Your name is wrong. In fact, it’s your biggest problem.
I watched your first episode on Sunday morning, as a 1am repeat, and kept asking the screen “what does this have to do with benefits?” Yes there was a young couple under investigation for benefit fraud, and the subject of rescinded claims was a constant, not prevalent, thread; but the programme I watched was about the lives of selected James Turner Street residents. Selected. And benefits, or rather the see saw relationship people have with the welfare state, was only part of their story. And a small part; a divisive framing technique at best.
Sitting here, after a sleep, breakfast and lunch, the things I remember are Black Dee’s agitation at the threat of eviction. White Dee’s maternal umbrella to the constant cracks around her. Danny’s foolish self destruction, Fungi’s demons, and Smoggy’s guarded admission of “trying to a think of a better way to do things, a better way to make money” and not returning to the “doing something silly” that locked him up in the first place. It’s the smoking, the grind, the conversations on porch steps; the battle for small victories and keeping a daily wolf from a door. And one moment when Danny and Fungi were trying to work out how long they have until Giro Day (as I used to call it) with the clandestine calculations of food, drink and drugs running through their minds, that made me laugh hard at myself. For that section at least, your name could have been Strensham Road – or no doubt countless of others.
And on the plus side, for there were a few to be lauded, I was fascinated by the candid participation of the subjects involved. The production team responsible for finding, engaging and filming the people featured in your first programme deserve a loud applause. However it happened, and I’m aware of the claims of bribery and coercion (which could be buying someone cigarettes blown way out of proportion), those that worked literally on the street to build the programme’s content must have done so with vigour. For anyone to get anyone to open up on camera, requires skill – but to garner such personal rolling content you’ll need empathy in there somewhere.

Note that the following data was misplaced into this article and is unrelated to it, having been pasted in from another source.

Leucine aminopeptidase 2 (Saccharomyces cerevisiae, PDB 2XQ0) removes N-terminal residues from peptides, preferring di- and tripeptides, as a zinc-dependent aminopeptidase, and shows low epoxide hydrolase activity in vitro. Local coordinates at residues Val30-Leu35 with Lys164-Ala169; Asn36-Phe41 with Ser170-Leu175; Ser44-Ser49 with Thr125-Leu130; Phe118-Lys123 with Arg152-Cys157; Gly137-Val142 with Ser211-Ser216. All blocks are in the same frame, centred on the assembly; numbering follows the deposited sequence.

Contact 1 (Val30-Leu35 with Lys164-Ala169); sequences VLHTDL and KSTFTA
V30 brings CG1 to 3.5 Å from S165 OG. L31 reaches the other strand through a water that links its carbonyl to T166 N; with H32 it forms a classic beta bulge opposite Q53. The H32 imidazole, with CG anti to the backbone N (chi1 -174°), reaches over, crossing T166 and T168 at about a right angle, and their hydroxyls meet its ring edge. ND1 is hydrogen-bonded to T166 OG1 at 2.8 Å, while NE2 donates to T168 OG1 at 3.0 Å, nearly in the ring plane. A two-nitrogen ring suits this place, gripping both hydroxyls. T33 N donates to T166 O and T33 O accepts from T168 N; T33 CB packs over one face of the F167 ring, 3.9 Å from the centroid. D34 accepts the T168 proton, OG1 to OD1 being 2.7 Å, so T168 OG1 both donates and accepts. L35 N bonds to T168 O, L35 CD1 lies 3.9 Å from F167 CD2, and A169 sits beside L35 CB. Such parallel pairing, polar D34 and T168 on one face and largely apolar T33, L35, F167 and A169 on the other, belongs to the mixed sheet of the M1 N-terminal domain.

Had we been left to watch it in peace, and if the subsequent programmes deliver the same level of frank involvement, you may well have been on your way to a very public honour. From being allowed to film the insides of a marijuana grow to the colloquial preparation of a shoplifting endevour, alongside the seemingly default openness about individual’s lives, it was an exceptionally public look into the very, very personal. You just pitched it wrong.
So last Monday saw your debut and tonight sees your follow up, after seven days of public indignation, accusation, debate, and real news stories once again playing second fiddle to A TV PROGRAMME.
Although the actual subject of consternation received comparatively little intelligent discussion; and if, as your moniker suggests, your intention was to examine the lives of people living on welfare, and to engage, or even educate, a general public about the fiscal and emotional realities of surviving on state subsidies – you failed. You hooked this onto obvious characters with obvious problems, encouraging an even more obvious response and terms like ‘Poverty Porn’.
(Although there have been some saner responses, even on a very local level. Ozzy Styles brings some pertinent facts & figures into his personal reaction on our own Opinions page, plus Graeme Brown’s Birmingham Post article is worth a read – and not only for the line about Marketing Birmingham. For further discussions on benefits, from one side at least, also check out Sue Marsh’s blog – Diary of a Benefit Scrounger)
But the public have spoken, the country is ‘outraged’, and your hands are being widely slapped so we can all feel good about living in Moseley or not buying a Big Issue. And it is with baited breath that I shall watch your second outing tonight, alongside a confidently high audience; although to aid with my objective enjoyment I’m giving you a nickname.
To me, you will now just be called ‘The Street’, with the misguided prefix being forgotten like a precocious teenager. And I’ll forgive too, on one condition; Immigration Street never, repeat NEVER, comes to air.
Ed King is editor of Birmingham Review: https://twitter.com/edking2210
Benefit Street (2/5) is broadcast tonight on Channel 4, from 9pm to 10pm